Today TaxMama hears from Susan in the TaxQuips Forum, with this issue. “We have a rental property that we want to re-establish residency in for the 2 year period without selling our current home we live in. I have to go back to work near the rental property so it is my plan to stay there during the week while working. Would and could my presence living at the current rental property count as re-establishment of residency?”
In other words, you want to live apart from your husband? You can make the rental your principal residence. You would have to change your mailing address, voter registration, driver’s license, billing, etc. to that address. You would need to live there most of the year, for each of the two years.
Then, when you sell it, you may use your personal residence exclusion only – the $250,000. Not your husband’s, since this will not have been his residence at all.
You need to bear in mind, since this has been a rental, you will have to pay tax on certain profits. That includes the depreciation you’ve taken. There will also be a reduction of your personal residence exclusion based on a ratio of the number of months you used it as a rental after 12/31/2008, divided by the number of months you owned the property.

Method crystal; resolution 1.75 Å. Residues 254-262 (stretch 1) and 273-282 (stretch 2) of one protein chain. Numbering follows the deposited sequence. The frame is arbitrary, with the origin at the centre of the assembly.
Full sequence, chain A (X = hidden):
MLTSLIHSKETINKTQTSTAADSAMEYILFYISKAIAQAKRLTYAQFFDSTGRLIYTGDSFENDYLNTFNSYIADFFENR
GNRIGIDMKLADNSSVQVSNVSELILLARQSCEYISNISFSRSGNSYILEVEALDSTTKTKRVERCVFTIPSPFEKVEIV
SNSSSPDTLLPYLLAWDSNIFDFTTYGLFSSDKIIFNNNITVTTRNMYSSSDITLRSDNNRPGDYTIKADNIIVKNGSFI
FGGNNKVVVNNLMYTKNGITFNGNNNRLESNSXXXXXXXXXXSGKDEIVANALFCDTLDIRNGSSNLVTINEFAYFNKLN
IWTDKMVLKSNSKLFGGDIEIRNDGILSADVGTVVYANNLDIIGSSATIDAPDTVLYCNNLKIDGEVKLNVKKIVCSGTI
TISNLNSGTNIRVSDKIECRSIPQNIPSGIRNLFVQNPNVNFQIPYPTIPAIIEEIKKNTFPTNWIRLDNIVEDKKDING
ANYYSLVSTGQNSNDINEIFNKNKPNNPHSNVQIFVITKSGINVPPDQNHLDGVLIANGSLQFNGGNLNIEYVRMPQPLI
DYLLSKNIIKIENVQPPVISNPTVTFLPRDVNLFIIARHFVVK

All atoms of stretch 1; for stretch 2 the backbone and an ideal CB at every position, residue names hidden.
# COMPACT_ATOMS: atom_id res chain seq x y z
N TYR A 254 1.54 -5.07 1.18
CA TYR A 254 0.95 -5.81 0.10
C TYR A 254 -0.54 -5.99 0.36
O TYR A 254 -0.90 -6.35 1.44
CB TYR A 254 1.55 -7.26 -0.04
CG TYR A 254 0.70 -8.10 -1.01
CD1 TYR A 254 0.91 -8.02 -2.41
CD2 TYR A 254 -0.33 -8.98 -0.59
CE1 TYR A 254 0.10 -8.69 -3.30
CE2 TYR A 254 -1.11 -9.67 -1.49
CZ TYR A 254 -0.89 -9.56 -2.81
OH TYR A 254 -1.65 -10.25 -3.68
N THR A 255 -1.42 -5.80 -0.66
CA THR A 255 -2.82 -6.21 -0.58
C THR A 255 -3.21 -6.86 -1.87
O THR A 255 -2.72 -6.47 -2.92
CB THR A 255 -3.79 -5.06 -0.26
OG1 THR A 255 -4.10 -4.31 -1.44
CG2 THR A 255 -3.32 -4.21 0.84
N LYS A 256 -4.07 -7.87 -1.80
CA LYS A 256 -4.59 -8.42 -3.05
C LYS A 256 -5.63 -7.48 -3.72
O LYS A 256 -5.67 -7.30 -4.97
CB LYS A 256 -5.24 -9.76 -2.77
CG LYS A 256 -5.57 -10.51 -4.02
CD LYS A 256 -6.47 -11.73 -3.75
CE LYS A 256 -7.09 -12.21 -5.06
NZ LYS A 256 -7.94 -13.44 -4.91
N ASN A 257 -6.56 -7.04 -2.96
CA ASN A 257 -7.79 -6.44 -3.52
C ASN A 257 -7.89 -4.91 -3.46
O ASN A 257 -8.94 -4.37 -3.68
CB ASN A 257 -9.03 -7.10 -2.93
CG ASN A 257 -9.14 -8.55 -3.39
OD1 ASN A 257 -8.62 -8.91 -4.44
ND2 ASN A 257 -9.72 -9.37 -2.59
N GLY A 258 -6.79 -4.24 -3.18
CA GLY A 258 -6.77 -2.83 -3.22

To really understand the implications of your decision, sit down with a tax professional to work out the numbers. Also, see what your tax break would be if you were NOT to make this your personal residence, but used the costs as travel expenses, if this is a temporary employment arrangement. You may have some options.
And remember, you can find answers to all kinds of questions about residences, free. Where? Where else? At www.TaxMama.com.[Note: If you were subscribed to the e-mailed TaxQuips, you’d be getting other exciting news and tips by e-mail, that never appear on the site. Please click on the join TaxMama.com link – it’s free!]
Please post all Comments and Replies in the new TaxQuips Forum .
2 thoughts on “Residence or Travel”
Pingback: Ask TaxMama Issue 614 – Sky s the Limit | taxmama
I’d tell Susan to quit gaming the system. That being said, if the rental property is worth more than $200,000 over the basis, first of all consult an expert tax professional. Then hope you make every right decision or the IRS will clamp down hard and you may lose money.
Play by the ‘fairness’ rules.